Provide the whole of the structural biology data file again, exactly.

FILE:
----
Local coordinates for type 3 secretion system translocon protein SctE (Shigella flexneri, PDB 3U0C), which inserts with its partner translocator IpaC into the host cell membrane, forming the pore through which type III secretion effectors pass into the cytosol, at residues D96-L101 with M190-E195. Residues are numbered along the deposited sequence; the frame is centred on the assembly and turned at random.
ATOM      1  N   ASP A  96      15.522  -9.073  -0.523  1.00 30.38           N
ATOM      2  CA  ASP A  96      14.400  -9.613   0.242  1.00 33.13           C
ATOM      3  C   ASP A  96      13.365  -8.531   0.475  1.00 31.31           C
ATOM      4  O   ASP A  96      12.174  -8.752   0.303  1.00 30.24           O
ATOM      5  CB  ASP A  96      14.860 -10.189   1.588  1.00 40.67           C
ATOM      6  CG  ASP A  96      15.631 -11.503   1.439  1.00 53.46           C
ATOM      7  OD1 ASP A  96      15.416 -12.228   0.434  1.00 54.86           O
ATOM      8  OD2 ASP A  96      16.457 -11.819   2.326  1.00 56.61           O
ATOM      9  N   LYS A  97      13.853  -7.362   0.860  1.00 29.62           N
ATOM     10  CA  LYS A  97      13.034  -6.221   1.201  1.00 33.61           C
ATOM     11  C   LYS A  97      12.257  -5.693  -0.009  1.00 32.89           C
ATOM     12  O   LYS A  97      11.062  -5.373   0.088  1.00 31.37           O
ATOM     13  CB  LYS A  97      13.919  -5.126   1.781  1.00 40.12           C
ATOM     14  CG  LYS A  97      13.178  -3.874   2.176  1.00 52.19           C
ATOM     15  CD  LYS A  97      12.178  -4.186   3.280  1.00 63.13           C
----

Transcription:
Local coordinates for type 3 secretion system translocon protein SctE (Shigella flexneri, PDB 3U0C), which inserts with its partner translocator IpaC into the host cell membrane, forming the pore through which type III secretion effectors pass into the cytosol, at residues D96-L101 with M190-E195. Residues are numbered along the deposited sequence; the frame is centred on the assembly and turned at random.
ATOM      1  N   ASP A  96      15.522  -9.073  -0.523  1.00 30.38           N
ATOM      2  CA  ASP A  96      14.400  -9.613   0.242  1.00 33.13           C
ATOM      3  C   ASP A  96      13.365  -8.531   0.475  1.00 31.31           C
ATOM      4  O   ASP A  96      12.174  -8.752   0.303  1.00 30.24           O
ATOM      5  CB  ASP A  96      14.860 -10.189   1.588  1.00 40.67           C
ATOM      6  CG  ASP A  96      15.631 -11.503   1.439  1.00 53.46           C
ATOM      7  OD1 ASP A  96      15.416 -12.228   0.434  1.00 54.86           O
ATOM      8  OD2 ASP A  96      16.457 -11.819   2.326  1.00 56.61           O
ATOM      9  N   LYS A  97      13.853  -7.362   0.860  1.00 29.62           N
ATOM     10  CA  LYS A  97      13.034  -6.221   1.201  1.00 33.61           C
ATOM     11  C   LYS A  97      12.257  -5.693  -0.009  1.00 32.89           C
ATOM     12  O   LYS A  97      11.062  -5.373   0.088  1.00 31.37           O
ATOM     13  CB  LYS A  97      13.919  -5.126   1.781  1.00 40.12           C
ATOM     14  CG  LYS A  97      13.178  -3.874   2.176  1.00 52.19           C
ATOM     15  CD  LYS A  97      12.178  -4.186   3.280  1.00 63.13           C